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Re: First cycle tour - kit advice

andymiller wrote:Take what you'd take for backpacking. Simple as that. (OK add in an inner tube or two, bike pump and allen keys etc).


You seem to have 2 potential baggage issues.
- Not enough capacity in luggage carriers - easy to check, just pack everything and see if it fits
- Balance on bikes caused by all weight at rear. As gloomyandy suggests, do a trial run. This does't need to involve an overnight camp, though that would be better; the main point is to load everything including child on the bikes and ride for a reasonable distance - approx. what you expect your daily mileage to be. Make sure you have a bail-out option in case you've misjudged.

The biggest problem I find with a lot of weight on the back is that the front wheel can tend to lift on really steep uphills. The solution for a first tour is simply avoid steep uphills.

I've never carried a child on a bike but the average toddler or older will probably weigh as much as a typical touring load. and will be sitting higher if in a child seat, thus increasing any balance/stability issues. I'd have thought the trailer would be the best option but others wil have more experience of this.

Re: Before Pulling In For Car - Indicate or Not ?

Cycling UK Forum - On the road - 15 May 2016 - 6:54am
I'm with Vorpal regarding simply looking back. I find that cars are generally uncomfortable trying to overtake unless they know you've seen them. So I block the road and ignore them until getting to a passing place, then move to the side while glancing over my shoulder. Almost all drivers take this as an invitation to come past - many wave in thanks despite me not having explicitly invited the overtake. It also has the advantage (especially on step climbs) that you can keep both hands on the bars.

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Re: Janet Street Porter

Cycling UK Forum - On the road - 15 May 2016 - 5:53am
Thanks for that! Read a lot of that Wiki link, now I'm really depressed, if half of it is true, we really have got no chance of changing attitudes!!

Re: or in the air - speed trap gets its man?

Cycling UK Forum - On the road - 15 May 2016 - 5:50am
There is an urban legend about a police speed trap unit that picked up something doing over 300mph - that was the reading on the display before the machine stopped working. A couple of seconds later a Tornado jet goes screaming overhead. The police complain to the RAF about their now defunct speed trap. The RAF apologised saying the plane in question had been flying a low level warfare exercise and had detected a 'ground based radar threat' which it neutralised with electronic counter measures. Had the plane been flying a 'weapons hot' exercise it would have dispatched a missile as well.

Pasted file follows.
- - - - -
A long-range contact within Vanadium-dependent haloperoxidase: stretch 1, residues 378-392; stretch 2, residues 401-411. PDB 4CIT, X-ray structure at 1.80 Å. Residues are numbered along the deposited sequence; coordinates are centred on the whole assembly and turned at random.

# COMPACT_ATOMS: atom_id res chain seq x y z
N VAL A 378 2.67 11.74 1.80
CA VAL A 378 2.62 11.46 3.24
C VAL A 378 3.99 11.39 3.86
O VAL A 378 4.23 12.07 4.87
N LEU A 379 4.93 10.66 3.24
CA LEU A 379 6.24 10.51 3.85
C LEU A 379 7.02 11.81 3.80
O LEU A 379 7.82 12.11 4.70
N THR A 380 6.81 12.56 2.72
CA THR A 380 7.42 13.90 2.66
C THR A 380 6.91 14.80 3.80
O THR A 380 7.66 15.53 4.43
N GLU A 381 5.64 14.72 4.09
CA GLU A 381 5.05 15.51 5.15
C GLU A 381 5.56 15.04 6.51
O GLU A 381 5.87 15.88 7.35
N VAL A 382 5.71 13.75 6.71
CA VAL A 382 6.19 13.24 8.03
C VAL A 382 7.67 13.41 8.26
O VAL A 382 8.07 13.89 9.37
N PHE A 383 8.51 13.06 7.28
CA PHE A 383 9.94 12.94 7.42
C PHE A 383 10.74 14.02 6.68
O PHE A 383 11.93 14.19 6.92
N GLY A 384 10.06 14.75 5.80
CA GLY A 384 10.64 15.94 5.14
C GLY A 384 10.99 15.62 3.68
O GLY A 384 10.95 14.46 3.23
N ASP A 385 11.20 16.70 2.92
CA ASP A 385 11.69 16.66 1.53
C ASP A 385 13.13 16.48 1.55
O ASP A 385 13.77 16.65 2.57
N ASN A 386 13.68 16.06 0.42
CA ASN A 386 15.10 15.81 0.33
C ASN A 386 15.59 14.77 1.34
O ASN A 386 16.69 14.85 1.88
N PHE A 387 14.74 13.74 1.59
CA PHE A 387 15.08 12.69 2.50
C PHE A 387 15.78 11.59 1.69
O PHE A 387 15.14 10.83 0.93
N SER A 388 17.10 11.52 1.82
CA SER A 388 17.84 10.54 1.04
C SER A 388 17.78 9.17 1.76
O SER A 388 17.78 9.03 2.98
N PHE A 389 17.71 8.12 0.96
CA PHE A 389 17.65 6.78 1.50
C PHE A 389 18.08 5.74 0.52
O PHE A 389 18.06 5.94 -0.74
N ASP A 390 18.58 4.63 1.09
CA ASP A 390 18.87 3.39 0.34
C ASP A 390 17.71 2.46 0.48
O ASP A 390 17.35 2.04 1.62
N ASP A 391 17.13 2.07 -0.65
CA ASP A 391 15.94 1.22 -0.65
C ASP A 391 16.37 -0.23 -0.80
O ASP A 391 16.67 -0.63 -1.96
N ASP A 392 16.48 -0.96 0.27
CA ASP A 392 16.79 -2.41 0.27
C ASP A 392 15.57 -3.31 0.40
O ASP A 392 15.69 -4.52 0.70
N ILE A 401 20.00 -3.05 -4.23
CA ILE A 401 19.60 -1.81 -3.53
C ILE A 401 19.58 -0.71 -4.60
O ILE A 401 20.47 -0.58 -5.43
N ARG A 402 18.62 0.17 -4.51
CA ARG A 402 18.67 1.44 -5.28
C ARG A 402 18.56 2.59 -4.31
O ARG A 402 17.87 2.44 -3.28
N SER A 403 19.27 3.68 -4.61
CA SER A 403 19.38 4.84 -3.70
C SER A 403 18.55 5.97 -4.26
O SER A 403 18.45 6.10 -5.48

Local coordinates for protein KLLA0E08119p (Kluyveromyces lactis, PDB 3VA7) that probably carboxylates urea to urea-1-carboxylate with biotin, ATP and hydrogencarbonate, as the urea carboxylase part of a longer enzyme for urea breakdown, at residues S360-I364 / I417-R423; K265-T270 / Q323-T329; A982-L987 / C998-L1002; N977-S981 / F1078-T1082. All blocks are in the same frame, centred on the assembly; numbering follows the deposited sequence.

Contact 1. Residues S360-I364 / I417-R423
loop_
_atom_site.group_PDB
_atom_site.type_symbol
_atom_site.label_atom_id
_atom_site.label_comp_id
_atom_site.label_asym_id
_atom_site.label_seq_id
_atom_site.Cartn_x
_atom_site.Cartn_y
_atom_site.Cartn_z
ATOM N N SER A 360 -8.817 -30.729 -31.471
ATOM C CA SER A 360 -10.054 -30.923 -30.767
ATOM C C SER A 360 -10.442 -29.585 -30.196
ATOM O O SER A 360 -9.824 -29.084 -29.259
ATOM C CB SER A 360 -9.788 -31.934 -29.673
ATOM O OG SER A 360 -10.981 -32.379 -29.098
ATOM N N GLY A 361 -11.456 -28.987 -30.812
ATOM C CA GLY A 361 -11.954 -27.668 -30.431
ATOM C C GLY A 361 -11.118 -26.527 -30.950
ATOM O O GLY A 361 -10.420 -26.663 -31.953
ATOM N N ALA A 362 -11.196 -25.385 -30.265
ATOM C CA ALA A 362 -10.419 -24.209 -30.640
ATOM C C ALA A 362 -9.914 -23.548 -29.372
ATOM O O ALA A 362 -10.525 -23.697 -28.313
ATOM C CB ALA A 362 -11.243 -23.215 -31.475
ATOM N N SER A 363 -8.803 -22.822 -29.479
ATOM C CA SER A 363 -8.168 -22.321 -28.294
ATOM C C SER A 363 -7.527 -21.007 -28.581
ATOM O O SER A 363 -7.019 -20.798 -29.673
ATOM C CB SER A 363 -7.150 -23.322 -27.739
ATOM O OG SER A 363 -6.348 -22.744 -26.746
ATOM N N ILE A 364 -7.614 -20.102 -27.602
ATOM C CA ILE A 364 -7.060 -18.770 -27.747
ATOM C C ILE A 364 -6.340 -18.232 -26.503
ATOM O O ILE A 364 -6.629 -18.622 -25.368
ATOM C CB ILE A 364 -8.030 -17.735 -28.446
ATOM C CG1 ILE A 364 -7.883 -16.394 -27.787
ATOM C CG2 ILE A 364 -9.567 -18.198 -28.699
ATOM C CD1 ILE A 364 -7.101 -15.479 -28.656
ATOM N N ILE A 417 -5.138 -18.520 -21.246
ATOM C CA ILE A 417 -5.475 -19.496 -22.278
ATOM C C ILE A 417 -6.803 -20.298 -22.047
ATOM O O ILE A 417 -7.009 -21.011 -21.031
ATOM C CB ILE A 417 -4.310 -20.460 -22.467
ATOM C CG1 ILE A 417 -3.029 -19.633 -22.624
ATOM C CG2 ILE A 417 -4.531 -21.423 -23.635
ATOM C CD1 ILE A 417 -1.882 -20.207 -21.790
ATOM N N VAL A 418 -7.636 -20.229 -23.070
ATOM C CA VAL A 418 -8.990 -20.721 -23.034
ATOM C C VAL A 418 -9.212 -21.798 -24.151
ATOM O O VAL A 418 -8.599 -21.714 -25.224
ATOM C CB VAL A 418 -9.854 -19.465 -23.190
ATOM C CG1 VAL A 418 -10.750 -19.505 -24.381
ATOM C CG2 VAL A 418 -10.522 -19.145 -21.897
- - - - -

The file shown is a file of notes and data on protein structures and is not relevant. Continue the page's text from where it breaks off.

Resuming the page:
Re: First cycle tour - kit advice

Take what you'd take for backpacking. Simple as that. (OK add in an inner tube or two, bike pump and allen keys etc).

A pair of rear panniers come to about 42 litres - so a medium-sized backpack. If you need a bit more put a dry bag on the top ofbthe rack.

Most people you see out on the road don't use front panniers.

I'd suggest having a system where you put things back into the same pannier every time - otherwise you risk going mad playing 'which bag is it in?' when you need something.

I use a 50mm webbing strap to secure my panniers and provide some extra support. But so far as I can see I'm the only person in the entire world who does this.

Re: Janet Street Porter

Cycling UK Forum - On the road - 15 May 2016 - 12:45am
I was quite surprised to find this:


AFAICS It covers all Street-Porter's criticisms and concerns and explains why she and others hold what are, after all, quite peculiar views. The negative attention currently given to cycling and the obsession about helmets is really rich ground for some psychological research but I think Wikipedia has got it broadly covered. I like the idea that drivers blame cyclists for the congestion caused by, well, drivers and that drivers feel that cyclists should wear helmets to protect them from the dangers created by, well, drivers. The chair of the discussion was clearly unable to see the irony of it all, if not the hilarity.

Re: One bike for climbing, one for descending?

Cycling UK Forum - Racing - 14 May 2016 - 11:37pm
I'm pretty sure I saw Sir Brad 'swap' bike cause of a mechanical issue during a TdF mountain ITT but can't find anything on Youtube.

Re: One bike for climbing, one for descending?

Cycling UK Forum - Racing - 14 May 2016 - 10:03pm
My understanding is that the rules don't allow for a pre-prepared changeover - i.e. someone waiting at a pre-arranged spot with a bike - so the rider will have to signal to their team car, which on a mountain stage is a very variable thing time wise as team cars can get stuck some distance behind riders.

The bike change strategy has, however, been used a few times on mountain time trial stages that don't have a summit finish to switch from a climbing bike to a TT bike at the crest of the main/final climb - the rider still has to signal for service but they will have their own car following immediately behind & the changeover will have been pre-planned - to take advantage of the aero advantage of a TT bike on the fast finish.


Re: First cycle tour - kit advice

Cycling UK Forum - Touring & Expedition - 14 May 2016 - 10:00pm
Cant use front panniers, no rack mount points. That is a potential issue I think. Everything will be on the rear rack apart from bar bags. Not sure if that is going to be ok or not.

I think we would go for a local ride fully loaded to get the feel for it. Mind you my partner is experienced having done some adventurous stuff overseas on self supported trips. Used an MTB with only rear rack and bar bag apparently. I guess is is ok but my bike is probably not as fogiving as a MTB (it is one of those so called adventure / gravel bikes I think).

Re: or in the air - speed trap gets its man?

Cycling UK Forum - On the road - 14 May 2016 - 9:57pm
gaz wrote:mercalia wrote:Police snap parrot going at 1.5 times speed limit
Probably not a Norwegian Blue. Not the fastest of birds your Norwegian Blue .

Though beautiful plumage,even when reclining

Re: First cycle tour - kit advice